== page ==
Burton hints at mandatory pension coverage
Social Protection Minister Joan Burton has indicated her support for mandatory pension coverage for workers, but only when the economy improves.
She would welcome "constructive proposals" to widen pension coverage and ensure all workers have greater security of income in retirement.
However, at a time when she has increased the state pension age to 66, Ms Burton stopped short of agreeing to a pension summit as suggested by the chief executive of the Labour Relations Commission, Kieran Mulvey, in the wake of the settlement of the ESB dispute over a €1.6bn deficit in the company pension scheme.
Echoing similar calls by Ictu general secretary David Begg, Mr Mulvey said the government pensions regulator, actuaries, employers and unions needed to get around a table to address the growing pensions problem.
He said that most defined benefit schemes in the country were in deficit caused by poor returns on investments compounded by government regulations that required pension funds to adhere to a minimum funding standard.
This was leading to a number of industrial disputes arriving at the commission's door that were difficult to resolve and leading to tensions in the workplace, said Mr Mulvey.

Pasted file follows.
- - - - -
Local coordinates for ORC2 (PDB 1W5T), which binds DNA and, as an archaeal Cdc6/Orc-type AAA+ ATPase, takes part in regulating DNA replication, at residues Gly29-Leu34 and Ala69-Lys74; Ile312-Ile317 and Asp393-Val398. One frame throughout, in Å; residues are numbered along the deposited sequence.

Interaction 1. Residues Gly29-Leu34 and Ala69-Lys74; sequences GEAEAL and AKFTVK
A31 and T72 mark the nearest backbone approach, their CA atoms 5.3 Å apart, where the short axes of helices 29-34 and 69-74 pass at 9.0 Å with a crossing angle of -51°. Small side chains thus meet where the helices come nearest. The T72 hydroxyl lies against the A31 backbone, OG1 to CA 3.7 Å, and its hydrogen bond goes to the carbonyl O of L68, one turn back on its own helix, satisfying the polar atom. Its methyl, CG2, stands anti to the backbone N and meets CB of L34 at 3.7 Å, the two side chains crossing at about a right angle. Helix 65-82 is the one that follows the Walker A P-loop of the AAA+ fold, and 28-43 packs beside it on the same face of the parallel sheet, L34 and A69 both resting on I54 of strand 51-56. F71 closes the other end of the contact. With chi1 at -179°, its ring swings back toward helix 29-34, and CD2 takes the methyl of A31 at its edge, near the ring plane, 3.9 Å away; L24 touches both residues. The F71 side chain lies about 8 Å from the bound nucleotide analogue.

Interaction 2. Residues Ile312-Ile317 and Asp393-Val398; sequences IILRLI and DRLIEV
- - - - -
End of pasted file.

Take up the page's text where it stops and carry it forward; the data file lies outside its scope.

In the last few months alone, disputes over pensions have arisen in the ESB, which threatened a country-wide blackout, and retailer Marks and Spencer, while a pension dispute rumbles on at Aer Lingus.
Mr Mulvey said that in the past two years the commission had dealt with over 40 disputes.
Responding to Mr Mulvey's call, a spokesperson for Ms Burton said that the minister has "introduced a series of measures to address pensions issues since coming to office, including legislation currently proceeding through the Oireachtas to help tackle funding problems in defined benefit schemes".
The most recent figures show that approximately half of workers between 20 and 69 years of age have a private pension and that this relatively low coverage "is of major concern to the Government", said the spokesperson.
"Minister Burton has previously indicated that a mandatory or quasi approach such as that envisaged by an auto-enrolment scheme, using scale to achieve greater cost efficiencies for the members, is a very proactive way in which we can increase supplementary pension coverage, whilst recognising that the introduction of such an initiative would be best supported by a more favourable economic environment than is currently the case," the spokesperson added.